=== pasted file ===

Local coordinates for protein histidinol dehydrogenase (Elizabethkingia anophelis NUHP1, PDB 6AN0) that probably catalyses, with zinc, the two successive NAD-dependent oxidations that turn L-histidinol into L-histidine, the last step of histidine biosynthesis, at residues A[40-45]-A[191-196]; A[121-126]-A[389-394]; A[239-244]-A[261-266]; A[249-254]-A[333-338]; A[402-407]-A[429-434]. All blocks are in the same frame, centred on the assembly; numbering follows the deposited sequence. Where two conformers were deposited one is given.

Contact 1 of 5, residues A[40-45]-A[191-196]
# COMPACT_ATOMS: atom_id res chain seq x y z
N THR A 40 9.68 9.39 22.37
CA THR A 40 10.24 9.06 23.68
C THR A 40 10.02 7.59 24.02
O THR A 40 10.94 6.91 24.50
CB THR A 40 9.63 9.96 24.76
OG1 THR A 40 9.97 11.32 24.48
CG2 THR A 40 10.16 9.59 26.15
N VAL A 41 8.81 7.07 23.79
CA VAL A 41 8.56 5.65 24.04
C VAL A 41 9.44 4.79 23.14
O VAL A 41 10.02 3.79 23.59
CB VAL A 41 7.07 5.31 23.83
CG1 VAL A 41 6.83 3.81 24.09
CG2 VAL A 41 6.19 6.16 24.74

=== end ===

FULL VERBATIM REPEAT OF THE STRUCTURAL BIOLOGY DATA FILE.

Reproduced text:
Local coordinates for protein histidinol dehydrogenase (Elizabethkingia anophelis NUHP1, PDB 6AN0) that probably catalyses, with zinc, the two successive NAD-dependent oxidations that turn L-histidinol into L-histidine, the last step of histidine biosynthesis, at residues A[40-45]-A[191-196]; A[121-126]-A[389-394]; A[239-244]-A[261-266]; A[249-254]-A[333-338]; A[402-407]-A[429-434]. All blocks are in the same frame, centred on the assembly; numbering follows the deposited sequence. Where two conformers were deposited one is given.

Contact 1 of 5, residues A[40-45]-A[191-196]
# COMPACT_ATOMS: atom_id res chain seq x y z
N THR A 40 9.68 9.39 22.37
CA THR A 40 10.24 9.06 23.68
C THR A 40 10.02 7.59 24.02
O THR A 40 10.94 6.91 24.50
CB THR A 40 9.63 9.96 24.76
OG1 THR A 40 9.97 11.32 24.48
CG2 THR A 40 10.16 9.59 26.15
N VAL A 41 8.81 7.07 23.79
CA VAL A 41 8.56 5.65 24.04
C VAL A 41 9.44 4.79 23.14
O VAL A 41 10.02 3.79 23.59
CB VAL A 41 7.07 5.31 23.83
CG1 VAL A 41 6.83 3.81 24.09
CG2 VAL A 41 6.19 6.16 24.74